Tuesday, October 4, 2016

Hurricane Matthew

I find the practice of calling Key West "the Island" to be pretentious. As in "I'll be on the island next month" or "Does anyone on the island sell hand cuffs?” In the first place it's a peninsula, you didn't take a seaplane or have to take a ferry to get here, and secondly you need to travel a lot further away than Key West to turn your journey into a true adventure. The natives who inhabit "The Island" speak a form of English, mostly, and use US currency when they can get their hands on it and occasionally have access to electric telephones and the Internet. Imagine that. And we rarely stick bones through our nostrils. Get over it, the most exotic thing about Key West is the flora.
Oddly enough it may be that in the next day, possibly two, Key west may very well actually become a temporary island. The National Hurricane Center has issued a Tropical Storm warning for Dade County and the Upper Keys as far as the Seven Mile Bridge, but here in the Lower Keys we are apparently far away from the immense winds generated by the huge and slow moving storm called Matthew. Which incidentally is a force of nature and is thus gender-free. It's called Matthew for convenience not because it dangles testicles. So we are not going to introduce young Rusty to the joys of hurricane evacuation this time. My status as a 911 dispatcher means I always have to be at work. My wife the teacher usually evacuates when they close the schools and goes to stay with her sister in Asheville. The late Cheyenne used to love the cool Fall weather in Western North Carolina. Seen here in the gardens of the Biltmore Estate in 2013:
I am still planning to take a week off in the middle of the month to go walking around Asheville with my buddy. Rusty the Carolina Dog is much better adapted to southern heat but I suspect he will enjoy it too, being up in the mountains. We will I am sure miss the Keys and the domestic life but the break will be nice as I like Asheville and it will be good to see some mountains, which I missed this summer owing to my wife's gallbladder misbehaving.
My colleagues at work tell me panic stricken callers are already calling 911 to ask police dispatchers what the prognosis is and what to do. Like we are the National Hurricane Service...Matthew the gender-free hurricane is massive and powerful and is not likely to hit any major mountain range which would reduce the strength of the circulating winds. Furthermore the storm is moving forwards relatively slowly, less than ten miles per hour which allows the circulating winds to maintain their strength. Fast forward motion tends to reduce the wind strength. None of which is good news for the Bahamas which are going to raked by winds stronger than 115 miles per hour. One hopes it will stay well offshore from Miami and Ft Lauderdale.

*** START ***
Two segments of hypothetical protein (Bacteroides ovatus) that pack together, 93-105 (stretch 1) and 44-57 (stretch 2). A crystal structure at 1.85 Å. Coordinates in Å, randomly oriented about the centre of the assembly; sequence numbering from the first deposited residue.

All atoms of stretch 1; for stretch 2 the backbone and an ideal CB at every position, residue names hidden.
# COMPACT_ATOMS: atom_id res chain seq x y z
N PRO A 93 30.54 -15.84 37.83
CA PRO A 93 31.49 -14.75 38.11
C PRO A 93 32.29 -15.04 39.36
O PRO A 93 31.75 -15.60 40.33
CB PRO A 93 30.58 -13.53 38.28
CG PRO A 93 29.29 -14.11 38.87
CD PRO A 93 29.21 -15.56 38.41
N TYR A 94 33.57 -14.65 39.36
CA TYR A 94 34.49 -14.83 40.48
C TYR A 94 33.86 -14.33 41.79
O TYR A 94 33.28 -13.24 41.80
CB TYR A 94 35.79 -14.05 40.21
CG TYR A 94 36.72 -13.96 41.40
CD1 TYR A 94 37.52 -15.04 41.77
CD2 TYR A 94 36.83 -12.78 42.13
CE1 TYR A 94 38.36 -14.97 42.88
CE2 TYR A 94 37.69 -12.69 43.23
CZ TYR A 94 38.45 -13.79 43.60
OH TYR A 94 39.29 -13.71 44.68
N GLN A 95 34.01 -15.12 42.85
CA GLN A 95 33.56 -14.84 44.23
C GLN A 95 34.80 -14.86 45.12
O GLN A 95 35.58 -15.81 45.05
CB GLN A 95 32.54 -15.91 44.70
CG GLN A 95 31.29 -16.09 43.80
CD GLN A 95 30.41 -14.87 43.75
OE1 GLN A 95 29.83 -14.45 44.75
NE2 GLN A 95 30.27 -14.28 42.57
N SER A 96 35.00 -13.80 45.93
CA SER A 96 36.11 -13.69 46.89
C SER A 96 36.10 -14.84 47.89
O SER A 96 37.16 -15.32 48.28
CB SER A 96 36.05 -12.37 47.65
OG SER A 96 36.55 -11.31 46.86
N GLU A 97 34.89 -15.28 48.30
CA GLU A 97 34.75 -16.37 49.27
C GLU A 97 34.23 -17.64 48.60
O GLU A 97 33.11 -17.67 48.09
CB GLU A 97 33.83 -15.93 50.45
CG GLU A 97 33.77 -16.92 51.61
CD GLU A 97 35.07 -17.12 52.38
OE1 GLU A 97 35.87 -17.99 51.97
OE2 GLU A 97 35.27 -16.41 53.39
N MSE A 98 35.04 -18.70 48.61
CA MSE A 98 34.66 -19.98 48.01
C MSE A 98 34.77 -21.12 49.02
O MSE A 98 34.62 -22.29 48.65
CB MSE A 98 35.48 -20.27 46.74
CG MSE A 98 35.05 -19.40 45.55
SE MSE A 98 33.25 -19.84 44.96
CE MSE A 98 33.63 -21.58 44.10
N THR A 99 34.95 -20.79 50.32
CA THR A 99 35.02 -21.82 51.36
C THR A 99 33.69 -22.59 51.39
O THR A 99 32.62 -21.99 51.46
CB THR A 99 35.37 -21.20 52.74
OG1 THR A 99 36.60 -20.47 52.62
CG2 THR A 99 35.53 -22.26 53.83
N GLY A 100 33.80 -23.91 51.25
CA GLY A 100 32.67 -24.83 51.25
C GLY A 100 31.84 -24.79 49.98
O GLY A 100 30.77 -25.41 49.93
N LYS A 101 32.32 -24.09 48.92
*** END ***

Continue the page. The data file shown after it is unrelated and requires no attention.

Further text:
The problem for the Keys is a breakdown in infrastructure in Dade County. We get our tap water and our electricity from Dade County. The only roads in and out pass through the knot that is Homestead. So it seems prudent to anticipate loss of water electricity and supplies possibly for a few days. I envision that as the worst possible scenario. That and some wind and rain. And lots of fearful calls at work. It's been a long time since the Keys were this close to a major storm and the are lots of people who haven't a clue.
For now the skies are clear and blue and Rusty and I are out and about as my wife carries on teaching in Marathon as usual. We walked Summerland Key recently and I enjoyed looking at the various lavish gardens and stilt houses. So peaceful, so quiet in the low season.